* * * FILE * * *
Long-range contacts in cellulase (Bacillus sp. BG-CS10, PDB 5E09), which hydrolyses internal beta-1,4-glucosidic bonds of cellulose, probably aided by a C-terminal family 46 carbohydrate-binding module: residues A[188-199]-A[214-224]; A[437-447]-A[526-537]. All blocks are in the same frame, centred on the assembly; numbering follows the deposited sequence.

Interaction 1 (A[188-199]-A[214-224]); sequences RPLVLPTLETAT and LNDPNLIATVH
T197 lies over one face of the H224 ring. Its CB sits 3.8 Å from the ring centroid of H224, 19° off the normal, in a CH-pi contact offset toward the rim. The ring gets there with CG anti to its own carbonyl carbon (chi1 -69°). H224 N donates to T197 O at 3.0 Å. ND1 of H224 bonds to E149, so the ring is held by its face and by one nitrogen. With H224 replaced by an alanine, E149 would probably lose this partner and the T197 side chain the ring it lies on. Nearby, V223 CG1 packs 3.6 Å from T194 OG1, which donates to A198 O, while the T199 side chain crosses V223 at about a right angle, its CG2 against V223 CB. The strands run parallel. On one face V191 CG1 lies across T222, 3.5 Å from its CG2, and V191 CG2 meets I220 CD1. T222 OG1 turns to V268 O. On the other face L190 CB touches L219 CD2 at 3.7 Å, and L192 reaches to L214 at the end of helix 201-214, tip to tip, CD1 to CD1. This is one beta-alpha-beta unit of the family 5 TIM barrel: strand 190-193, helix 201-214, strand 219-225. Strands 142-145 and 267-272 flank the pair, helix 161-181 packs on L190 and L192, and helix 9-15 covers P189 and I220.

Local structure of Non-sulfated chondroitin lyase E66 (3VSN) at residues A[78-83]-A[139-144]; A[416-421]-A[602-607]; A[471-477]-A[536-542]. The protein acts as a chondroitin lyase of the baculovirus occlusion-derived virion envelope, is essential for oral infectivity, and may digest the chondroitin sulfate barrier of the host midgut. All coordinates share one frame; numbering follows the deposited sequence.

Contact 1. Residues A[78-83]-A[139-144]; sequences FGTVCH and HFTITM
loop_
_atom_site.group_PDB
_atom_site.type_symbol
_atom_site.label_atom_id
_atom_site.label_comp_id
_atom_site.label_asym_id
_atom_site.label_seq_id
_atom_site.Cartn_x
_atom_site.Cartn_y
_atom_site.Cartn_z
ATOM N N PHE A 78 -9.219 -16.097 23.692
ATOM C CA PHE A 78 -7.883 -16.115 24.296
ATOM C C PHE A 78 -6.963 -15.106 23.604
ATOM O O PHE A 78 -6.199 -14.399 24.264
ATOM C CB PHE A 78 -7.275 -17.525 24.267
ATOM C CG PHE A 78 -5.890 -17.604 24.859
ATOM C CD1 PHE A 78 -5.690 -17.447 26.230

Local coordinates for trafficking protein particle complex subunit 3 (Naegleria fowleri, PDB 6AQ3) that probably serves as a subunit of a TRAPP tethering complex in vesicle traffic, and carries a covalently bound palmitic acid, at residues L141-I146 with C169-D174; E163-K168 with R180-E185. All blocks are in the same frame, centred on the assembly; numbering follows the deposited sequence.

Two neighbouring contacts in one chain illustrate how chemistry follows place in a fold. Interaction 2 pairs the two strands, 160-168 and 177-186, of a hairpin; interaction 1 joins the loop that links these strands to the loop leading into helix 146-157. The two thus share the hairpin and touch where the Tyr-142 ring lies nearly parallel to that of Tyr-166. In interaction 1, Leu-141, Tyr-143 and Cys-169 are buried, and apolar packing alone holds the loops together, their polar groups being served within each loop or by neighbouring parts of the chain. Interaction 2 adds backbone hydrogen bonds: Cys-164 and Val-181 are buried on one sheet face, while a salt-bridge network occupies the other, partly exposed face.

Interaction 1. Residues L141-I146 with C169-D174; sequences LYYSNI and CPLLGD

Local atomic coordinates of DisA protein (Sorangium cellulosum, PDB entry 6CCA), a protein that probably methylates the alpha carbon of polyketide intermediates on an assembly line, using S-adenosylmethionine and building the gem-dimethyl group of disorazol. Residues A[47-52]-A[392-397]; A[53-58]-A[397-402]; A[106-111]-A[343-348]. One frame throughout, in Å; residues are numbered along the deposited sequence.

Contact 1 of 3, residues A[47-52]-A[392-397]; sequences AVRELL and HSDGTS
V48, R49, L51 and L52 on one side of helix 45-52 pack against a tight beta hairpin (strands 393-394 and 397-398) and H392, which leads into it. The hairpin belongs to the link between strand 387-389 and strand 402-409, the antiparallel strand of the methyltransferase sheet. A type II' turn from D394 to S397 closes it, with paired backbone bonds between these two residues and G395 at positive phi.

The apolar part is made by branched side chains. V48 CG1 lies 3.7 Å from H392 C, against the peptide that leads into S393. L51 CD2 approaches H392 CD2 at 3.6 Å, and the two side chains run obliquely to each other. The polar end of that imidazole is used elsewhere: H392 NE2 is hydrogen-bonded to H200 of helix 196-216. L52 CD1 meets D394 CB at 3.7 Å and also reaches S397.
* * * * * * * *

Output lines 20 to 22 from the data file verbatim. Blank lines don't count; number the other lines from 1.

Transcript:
ATOM C CB PHE A 78 -7.275 -17.525 24.267
ATOM C CG PHE A 78 -5.890 -17.604 24.859
ATOM C CD1 PHE A 78 -5.690 -17.447 26.230